Most uncomplicated UTIs can be treated with oral antibiotics such as trimethoprim, cephalosporins, nitrofurantoin, or a fluoroquinolone (e.g. ciprofloxacin, levofloxacin). These are usually taken for 3 days in young adults, and 5 days in elderly. Whilst co-trimoxazole was previously internationally used (and continues to be used in the U.S.), the additional of the sulphonamide gave little additional benefit compared to the trimethoprim component alone, but was responsible for its both high incidence of mild allergic reactions and rare but serious complications.

If the patient has symptoms consistent with pyelonephritis, intravenous antibiotics may be indicated. Regimens vary, usually Aminoglycosides (such as Gentamicin) are used in combination with a beta-lactam, such as Ampicillin or Ceftriaxone. These are continued for 48 hours after fever subsides. The patient may then be discharged home on oral antibiotics for a further 5 days.

If the patient makes a poor response to IV antibiotics (marked by persistent fever, worsening renal function), then imaging is indicated to rule out formation of an abscess either within or around the kidney, or the presence of an obstructing lesion such as a stone or tumor. The gold-standard imaging modality is CT scan.

Recurrent UTIs

See also Prevention (above)

Patients with recurrent UTIs may need further investigation. This may include ultrasound scans of the kidneys and bladder or intravenous urography (X-rays of the urological system following intravenous injection of iodinated contrast material). If there is no response to treatments, interstitial cystitis may be a possibility.

During cystitis, uropathogenic Escherichia coli (UPEC) subvert innate defenses by invading superficial umbrella cells and rapidly increasing in numbers to form intracellular bacterial communities (IBCs).[11]

Researchers at Center for Genomic Sciences, Allegheny Singer Research Institute, and the Department of Microbiology and Immunology, Drexel University College of Medicine have shown that biofilms are responsible for chronic infections and, from a clinical perspective, traditional antibiotic therapy will never be a successful treatment against biofilm bacteria.[12]

References

  1. Adult Health Advisor 2005.4: Bacteria in Urine, No Symptoms (Asymptomatic Bacteriuria). Retrieved on 2007-08-25.
  2. Urinary Tract Infections. Retrieved on 2007-08-25.
  3. Meyhoff H, Nordling J, Gammelgaard P, Vejlsgaard R (1981). "Does antibacterial ointment applied to urethral meatus in women prevent recurrent cystitis?". Scand J Urol Nephrol 15 (2): 81-3. PMID 7036332.
  4. Jepson R, Mihaljevic L, Craig J. "Cranberries for preventing urinary tract infections.". Cochrane Database Syst Rev: CD001321. PMID 14973968.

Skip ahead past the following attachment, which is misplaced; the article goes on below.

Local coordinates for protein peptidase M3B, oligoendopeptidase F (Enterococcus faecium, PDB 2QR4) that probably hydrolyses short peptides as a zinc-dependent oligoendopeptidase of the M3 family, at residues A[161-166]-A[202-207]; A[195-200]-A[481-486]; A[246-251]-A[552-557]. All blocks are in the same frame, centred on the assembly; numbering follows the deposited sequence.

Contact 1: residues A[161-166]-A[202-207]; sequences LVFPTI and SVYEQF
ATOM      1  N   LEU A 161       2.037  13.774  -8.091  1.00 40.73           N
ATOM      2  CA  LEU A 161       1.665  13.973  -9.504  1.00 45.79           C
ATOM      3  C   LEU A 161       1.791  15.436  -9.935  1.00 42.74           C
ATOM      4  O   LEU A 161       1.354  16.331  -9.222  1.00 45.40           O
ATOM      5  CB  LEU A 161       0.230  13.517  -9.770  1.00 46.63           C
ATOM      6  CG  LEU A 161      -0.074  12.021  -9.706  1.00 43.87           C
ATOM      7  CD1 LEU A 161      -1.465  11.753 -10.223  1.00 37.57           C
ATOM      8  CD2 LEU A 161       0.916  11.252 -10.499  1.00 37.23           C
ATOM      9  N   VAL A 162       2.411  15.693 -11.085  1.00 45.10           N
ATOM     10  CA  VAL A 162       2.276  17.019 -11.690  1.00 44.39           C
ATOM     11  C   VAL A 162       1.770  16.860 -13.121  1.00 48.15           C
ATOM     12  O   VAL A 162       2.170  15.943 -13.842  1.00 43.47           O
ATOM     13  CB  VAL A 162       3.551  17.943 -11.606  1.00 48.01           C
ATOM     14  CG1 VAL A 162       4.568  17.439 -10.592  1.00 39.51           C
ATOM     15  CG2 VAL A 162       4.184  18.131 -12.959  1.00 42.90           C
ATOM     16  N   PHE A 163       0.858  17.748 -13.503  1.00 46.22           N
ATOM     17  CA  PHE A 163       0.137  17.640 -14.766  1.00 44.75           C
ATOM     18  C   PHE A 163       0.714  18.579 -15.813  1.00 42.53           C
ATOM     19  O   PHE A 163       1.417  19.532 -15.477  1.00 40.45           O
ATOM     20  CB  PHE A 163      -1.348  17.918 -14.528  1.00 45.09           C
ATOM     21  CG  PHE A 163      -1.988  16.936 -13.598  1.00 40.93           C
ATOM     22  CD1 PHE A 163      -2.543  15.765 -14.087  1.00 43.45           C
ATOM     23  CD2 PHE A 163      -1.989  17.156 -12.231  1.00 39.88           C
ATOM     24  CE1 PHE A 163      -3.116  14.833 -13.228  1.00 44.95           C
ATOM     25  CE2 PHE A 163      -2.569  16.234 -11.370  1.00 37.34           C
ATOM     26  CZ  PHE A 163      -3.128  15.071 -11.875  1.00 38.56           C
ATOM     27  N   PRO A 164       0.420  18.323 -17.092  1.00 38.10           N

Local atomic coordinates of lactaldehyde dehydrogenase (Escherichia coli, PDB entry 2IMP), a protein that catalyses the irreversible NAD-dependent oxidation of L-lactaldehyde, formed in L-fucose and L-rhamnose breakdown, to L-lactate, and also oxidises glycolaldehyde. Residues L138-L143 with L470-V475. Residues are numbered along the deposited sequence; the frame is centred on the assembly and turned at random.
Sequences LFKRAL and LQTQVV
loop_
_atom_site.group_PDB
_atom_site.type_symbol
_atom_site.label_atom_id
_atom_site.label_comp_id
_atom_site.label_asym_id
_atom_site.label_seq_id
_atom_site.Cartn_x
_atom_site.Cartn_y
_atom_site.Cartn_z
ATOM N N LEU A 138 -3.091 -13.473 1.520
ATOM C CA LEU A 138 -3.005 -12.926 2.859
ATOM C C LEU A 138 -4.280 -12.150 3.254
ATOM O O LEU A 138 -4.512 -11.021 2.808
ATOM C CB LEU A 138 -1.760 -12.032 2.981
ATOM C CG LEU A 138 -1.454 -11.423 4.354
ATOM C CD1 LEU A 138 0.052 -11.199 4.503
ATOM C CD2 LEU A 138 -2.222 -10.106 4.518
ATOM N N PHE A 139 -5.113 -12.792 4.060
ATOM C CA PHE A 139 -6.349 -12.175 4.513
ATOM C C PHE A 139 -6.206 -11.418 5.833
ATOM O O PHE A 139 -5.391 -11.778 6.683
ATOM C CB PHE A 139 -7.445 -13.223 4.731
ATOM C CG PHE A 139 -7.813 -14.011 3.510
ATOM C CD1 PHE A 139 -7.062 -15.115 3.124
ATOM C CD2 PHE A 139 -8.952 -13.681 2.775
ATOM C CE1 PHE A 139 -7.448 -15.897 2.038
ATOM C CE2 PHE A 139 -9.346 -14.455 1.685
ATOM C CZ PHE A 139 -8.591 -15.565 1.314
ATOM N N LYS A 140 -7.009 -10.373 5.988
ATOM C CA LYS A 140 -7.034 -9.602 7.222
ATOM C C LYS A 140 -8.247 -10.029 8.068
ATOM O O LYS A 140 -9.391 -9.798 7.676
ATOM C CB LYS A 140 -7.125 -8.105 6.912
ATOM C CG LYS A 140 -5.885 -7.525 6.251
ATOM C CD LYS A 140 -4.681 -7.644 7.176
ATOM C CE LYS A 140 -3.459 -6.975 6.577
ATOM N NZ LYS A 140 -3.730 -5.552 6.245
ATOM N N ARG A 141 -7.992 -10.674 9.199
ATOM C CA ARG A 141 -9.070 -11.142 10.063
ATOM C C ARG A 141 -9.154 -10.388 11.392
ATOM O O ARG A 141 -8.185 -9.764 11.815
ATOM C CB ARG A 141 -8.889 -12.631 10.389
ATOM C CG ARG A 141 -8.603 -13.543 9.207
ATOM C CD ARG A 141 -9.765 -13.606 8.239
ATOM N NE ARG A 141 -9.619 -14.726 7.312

5. Raz R, Stamm W (1993). "A controlled trial of intravaginal estriol in postmenopausal women with recurrent urinary tract infections.". N Engl J Med 329 (11): 753-6. PMID 8350884.
  6. Aune A, Alraek T, Huo L, Baerheim A (1998). "[Can acupuncture prevent cystitis in women?]". Tidsskr Nor Laegeforen 118 (9): 1370-2. PMID 9599500. (cf acupuncture group, x2 incidents in the sham group, x3 in the control group)
  7. Alraek T, Baerheim A (2001). "'An empty and happy feeling in the bladder.. .': health changes experienced by women after acupuncture for recurrent cystitis". Complement Ther Med 9 (4): 219-23. PMID 12184349.
  8. Alraek T, Baerheim A (2003). "The effect of prophylactic acupuncture treatment in women with recurrent cystitis: kidney patients fare better". J Altern Complement Med 9 (5): 651-8. PMID 14629843. (highlights need for considering different TCM diagnostic categories in acupuncture research)
  9. Alraek T, Soedal L, Fagerheim S, Digranes A, Baerheim A (2002). "Acupuncture treatment in the prevention of uncomplicated recurrent lower urinary tract infections in adult women.". Am J Public Health 92 (10): 1609-11. PMID 12356607.
  10. Katz AR (2003). "Urinary tract infections and acupuncture". Am J Public Health 93 (5): 702; author reply 702-3. PMID 12721123 (no abstract).
  11. Justice S, Hunstad D, Seed P, Hultgren S (2006). "Filamentation by Escherichia coli subverts innate defenses during urinary tract infection". Proc Natl Acad Sci U S A 103 (52): 19884-9. PMID 17172451.
  12. Ehrlich G, Hu F, Shen K, Stoodley P, Post J (Aug 2005). "Bacterial plurality as a general mechanism driving persistence in chronic infections". Clin Orthop Relat Res: 20-4. PMID 16056021.

See also

External links

de:Harnwegsinfektno:Urinveisinfeksjonsv:Urinvägsinfektion